The major domestic equity indexes closed out Thursday’s trading in negative territory after earnings disappointed and trade jitters escalated over worries that the European Union could slap retaliatory tariffs on goods imported from the United States.
Officials from the EU Trade Commission, due in Washington next week for trade talks, are said to be preparing a list of tit-for-tat actions in response to proposed U.S. tariffs on EU cars.
The auto industry said tariffs on U.S. cars and car parts could increase vehicle prices by $83 billion annually. Ford and General Motors closed out the trading day down 0.5 percent and 1.4 percent, respectively.
Shares of eBay fell 10.1 percent after a disappointing earnings report. The stock was among the largest drags on the Nasdaq and the S&P 500.
American Express fell 2.7 percent after the company reported rising expenses due to increased spending on its rewards program.
The dollar index briefly hit a one-year high, reinforcing worries that the strong greenback could hurt results from U.S. multinationals. However, the dollar pared gains after President Donald Trump expressed concern about a strong currency.
The financial sector index was worst performer among those indexes that are part of the S&P 500 index, down 1.4 percent.
Second-quarter’s earnings season is gaining momentum, with results in so far from 69 companies in the S&P 500. Earnings now are forecast to have risen 21.5 percent, compared with the 20.7 percent gain seen on July 1.
Of the companies that have reported, 85.5 percent have surprised analyst estimates to the upside, according to Thomson Reuters data.
The yield curve flattened close to levels not seen in 11 years on upbeat economic data, dragging on banks. JPMorgan, Bank of America and Citigroup were all down more than one percent.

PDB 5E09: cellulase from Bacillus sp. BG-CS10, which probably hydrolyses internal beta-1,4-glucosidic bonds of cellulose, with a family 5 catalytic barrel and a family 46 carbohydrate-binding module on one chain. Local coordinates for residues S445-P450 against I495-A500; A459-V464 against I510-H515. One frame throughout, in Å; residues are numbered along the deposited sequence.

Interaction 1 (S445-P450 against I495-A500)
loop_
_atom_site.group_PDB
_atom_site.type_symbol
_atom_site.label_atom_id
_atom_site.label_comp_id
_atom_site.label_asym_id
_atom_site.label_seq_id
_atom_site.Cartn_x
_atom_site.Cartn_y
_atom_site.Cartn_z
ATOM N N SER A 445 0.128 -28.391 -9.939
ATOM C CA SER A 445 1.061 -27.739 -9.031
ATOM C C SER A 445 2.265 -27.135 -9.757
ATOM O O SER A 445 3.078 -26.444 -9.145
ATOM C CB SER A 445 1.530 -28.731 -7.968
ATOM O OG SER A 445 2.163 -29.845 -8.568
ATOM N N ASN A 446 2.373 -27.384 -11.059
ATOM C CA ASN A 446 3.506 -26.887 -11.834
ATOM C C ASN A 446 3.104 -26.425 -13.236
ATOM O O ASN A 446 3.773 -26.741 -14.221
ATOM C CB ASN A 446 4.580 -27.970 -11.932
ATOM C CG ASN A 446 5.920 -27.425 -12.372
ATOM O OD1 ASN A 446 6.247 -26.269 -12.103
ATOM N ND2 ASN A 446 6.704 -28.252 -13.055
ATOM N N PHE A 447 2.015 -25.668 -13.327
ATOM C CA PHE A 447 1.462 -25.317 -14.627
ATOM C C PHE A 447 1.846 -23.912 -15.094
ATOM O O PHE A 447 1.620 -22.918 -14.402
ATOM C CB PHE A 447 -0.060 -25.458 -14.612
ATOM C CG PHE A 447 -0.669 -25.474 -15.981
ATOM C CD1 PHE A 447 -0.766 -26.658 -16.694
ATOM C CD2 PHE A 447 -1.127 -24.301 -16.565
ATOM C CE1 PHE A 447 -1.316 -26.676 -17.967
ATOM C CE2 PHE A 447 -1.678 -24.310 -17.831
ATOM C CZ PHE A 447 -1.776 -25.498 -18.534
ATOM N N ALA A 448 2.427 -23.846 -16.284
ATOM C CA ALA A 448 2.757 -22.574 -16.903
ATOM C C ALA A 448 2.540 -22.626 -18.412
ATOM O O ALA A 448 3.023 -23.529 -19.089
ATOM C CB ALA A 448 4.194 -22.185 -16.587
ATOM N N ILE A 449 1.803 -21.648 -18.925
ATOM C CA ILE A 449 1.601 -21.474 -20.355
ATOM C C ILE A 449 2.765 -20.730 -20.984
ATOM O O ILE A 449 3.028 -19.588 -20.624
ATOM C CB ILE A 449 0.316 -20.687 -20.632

Bank of New York Mellon fell 5.2 percent after saying the loss of two clients will continue to hurt results, while Travelers was among the largest drags on the Dow, falling 3.7 percent following a profit miss attributed to storm-related losses.
IBM gained 3.3 percent as new business helped the company top second-quarter Street estimates.
Comcast rose 2.6 percent on news that the company had dropped its pursuit of Twenty-First Century entertainment assets to focus on its bid for Sky.
On the economic front, the Labor Department reported that the number of new unemployment claims fell last week to the lowest in more than 48-1/2 years as the labor market continues to tighten.
Approximately 6.29 billion shares changed hands on the major domestic equity exchanges, as compared to the 6.46 billion share average over the past 20 trading days.
Jobless Claims Fall Again
The number of new unemployment benefits fell last week, reaching its lowest level in more than 48-1/2 years, as the labor market continues to strengthen.
A report released by the Labor Department on Thursday morning indicated that Initial claims for state unemployment benefits fell by 8,000 claims to a seasonally adjusted 207,000 claims for the week ended July 14, the lowest reading since early December 1969. Claims data for the prior week was revised to show 1,000 more applications received than previously reported.
The second straight weekly decline in claims does reflect difficulties adjusting the data for seasonal fluctuations around this time of the year when motor vehicle manufacturers shut assembly lines for annual retooling.
With manufacturers undertaking the retooling exercise at different times in July, this can throw off the model that the government uses to the smooth the claims data for seasonal variations.
The Labor Department said only claims for Maine were estimated last week.
The four-week moving average of initial claims, considered a better measure of labor market trends as it irons out week-to-week volatility, fell by 2,750 claims to 220,500 claims last week.
The claims data covered the survey week for the nonfarm payrolls component of July’s employment report. The four-week average of claims dipped 500 between the June and July survey periods, suggesting solid job growth this month.
Employment gains averaged 215,000 jobs per month in the first half of this year. The labor market is viewed as being near or at full employment. There were 6.6 million unfilled jobs in May, an indication that companies cannot find qualified workers.
That was reinforced by the Fed’s Beige Book report on Wednesday showing worker shortages persisting in early July.
The Fed said the scarcity of workers was across a wide range of occupations, including highly skilled engineers, specialized construction and manufacturing workers, information technology professionals and truck drivers.
The Labor Department’s claims report also showed the number of people receiving benefits after an initial week of aid increased 8,000 to 1.75 million in the week ended July 7. The four-week moving average of the so-called continuing claims rose 6,250 to 1.74 million.